First printed map devoted to the Pacific Ocean. Engraved in (and dated) 1589, this map initially appeared in the 1590 Additamentum to Ortelius’s famous atlas, the first collection of uniformly sized maps. The exhibited copy comes from the 1595 Latin edition of the atlas, but the map is unchanged.

            Two striking features are the stretched width of North America and the dominant size of a conjectured southern continent, Terra Australis. The map reflects the circumnavigation of Ferdinand Magellan (d. 1521), which more correctly established the extent of the Pacific Ocean, and shows the Solomon Islands (near New Guinea), recently discovered by the Spaniard Alvaro de Mendaña de Neira (1542?–1595) in 1568. Victoria, the only ship to complete the Magellan circumnavigation, sails proudly on the sea with cannons booming. (For more on the ship, see the Victoria box in the Magellan part of the Explorers section.) Numerous place names dot the western coasts of North, Central, and South America, indicative of Spanish colonial expansion. The only date on the map appears in a note at the bottom of South America, which states that Spanish King Philip II ordered a castle to be built there in 1582.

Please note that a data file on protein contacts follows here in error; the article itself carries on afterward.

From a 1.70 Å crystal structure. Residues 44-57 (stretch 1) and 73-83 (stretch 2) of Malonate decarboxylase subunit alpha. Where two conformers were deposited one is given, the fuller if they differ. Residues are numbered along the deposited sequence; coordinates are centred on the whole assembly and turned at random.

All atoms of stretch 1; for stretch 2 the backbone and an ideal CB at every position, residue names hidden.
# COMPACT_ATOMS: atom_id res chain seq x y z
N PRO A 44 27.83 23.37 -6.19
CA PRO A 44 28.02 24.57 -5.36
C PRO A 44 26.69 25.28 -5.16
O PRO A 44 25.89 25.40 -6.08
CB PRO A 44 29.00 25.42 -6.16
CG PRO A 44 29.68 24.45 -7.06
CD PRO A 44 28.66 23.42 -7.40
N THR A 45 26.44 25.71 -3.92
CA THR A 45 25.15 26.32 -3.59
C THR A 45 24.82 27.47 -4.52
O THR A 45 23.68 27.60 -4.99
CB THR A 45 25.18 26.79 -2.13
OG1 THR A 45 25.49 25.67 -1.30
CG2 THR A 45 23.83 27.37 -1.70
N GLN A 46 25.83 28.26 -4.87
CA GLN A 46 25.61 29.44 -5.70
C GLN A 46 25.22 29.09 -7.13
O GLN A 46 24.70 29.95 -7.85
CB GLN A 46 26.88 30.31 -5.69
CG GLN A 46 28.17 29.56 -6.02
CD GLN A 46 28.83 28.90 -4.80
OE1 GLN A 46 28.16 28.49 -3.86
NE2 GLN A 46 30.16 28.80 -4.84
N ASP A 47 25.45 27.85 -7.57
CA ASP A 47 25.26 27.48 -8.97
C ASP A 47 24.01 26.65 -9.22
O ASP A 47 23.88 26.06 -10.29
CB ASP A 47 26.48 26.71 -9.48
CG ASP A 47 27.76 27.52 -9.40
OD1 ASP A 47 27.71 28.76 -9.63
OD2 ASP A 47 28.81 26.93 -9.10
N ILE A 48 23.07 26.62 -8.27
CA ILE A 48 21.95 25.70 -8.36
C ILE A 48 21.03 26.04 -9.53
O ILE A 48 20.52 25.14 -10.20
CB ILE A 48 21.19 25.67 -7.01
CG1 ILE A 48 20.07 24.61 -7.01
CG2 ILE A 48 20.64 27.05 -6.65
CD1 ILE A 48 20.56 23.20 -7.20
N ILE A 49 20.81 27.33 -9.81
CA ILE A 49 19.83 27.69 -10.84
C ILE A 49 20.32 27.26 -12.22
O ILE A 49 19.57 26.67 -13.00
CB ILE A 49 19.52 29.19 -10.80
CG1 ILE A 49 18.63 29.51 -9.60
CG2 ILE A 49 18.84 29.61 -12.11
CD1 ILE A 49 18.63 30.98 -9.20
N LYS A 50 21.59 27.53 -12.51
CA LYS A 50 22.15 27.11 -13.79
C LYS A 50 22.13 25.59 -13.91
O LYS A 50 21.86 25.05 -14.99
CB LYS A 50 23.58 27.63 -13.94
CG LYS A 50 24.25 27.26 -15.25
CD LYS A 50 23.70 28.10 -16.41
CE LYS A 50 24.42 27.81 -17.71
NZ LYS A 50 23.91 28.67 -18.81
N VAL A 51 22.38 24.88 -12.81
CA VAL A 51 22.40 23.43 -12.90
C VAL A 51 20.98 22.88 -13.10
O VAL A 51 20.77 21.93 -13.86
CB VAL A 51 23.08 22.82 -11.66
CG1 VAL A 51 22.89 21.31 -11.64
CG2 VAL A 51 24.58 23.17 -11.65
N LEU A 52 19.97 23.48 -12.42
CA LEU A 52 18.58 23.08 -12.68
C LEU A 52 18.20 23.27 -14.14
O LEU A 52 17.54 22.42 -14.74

1650: Jansson, Jan, 1588–1664. “Mar del Zur Hispanis Mare Pacificum.” Copperplate map, with added color, 42 × 52 cm. From Jansson’s Atlantis Majoris quinta pars, orbem maritimum seu omnium marium totius orbis terrarum navigationibus . . . (Amsterdam, 1650). Acquired with funds provided by the Friends of the Princeton University Library. Reference: Burden, Mapping of North America, 292 (state 1). [Historic Maps Collection]

First printed chart of the whole Pacific Ocean and the first map from a Dutch atlas to show California as an island. (See Le Maire and Schouten in the Explorers section for the first printed world map [1622] to show California as an island.)
      Islands spreading like a trail of crumbs follow a northwest route across the bottom, replacing the previous coastline of a fabled southern continent. Jansson attributes them to Hernán Gallego, pilot of the first Pacific expedition (1567–69) of the Spanish explorer Alvaro de Mendaña de Neira. Notice, however, that the Solomon Islands have disappeared, probably because Mendaña could not find them again many years later on his second expedition (1595–96). The map locates some of the mid-ocean island discoveries of the Dutchmen Jacques Le Maire (1585–1616) and Willem Corneliszoon Schouten (d. 1625), who were the first to round Cape Horn (that is, not to use the Strait of Magellan to reach the Pacific), which is shown here as a cape, not yet the island it is.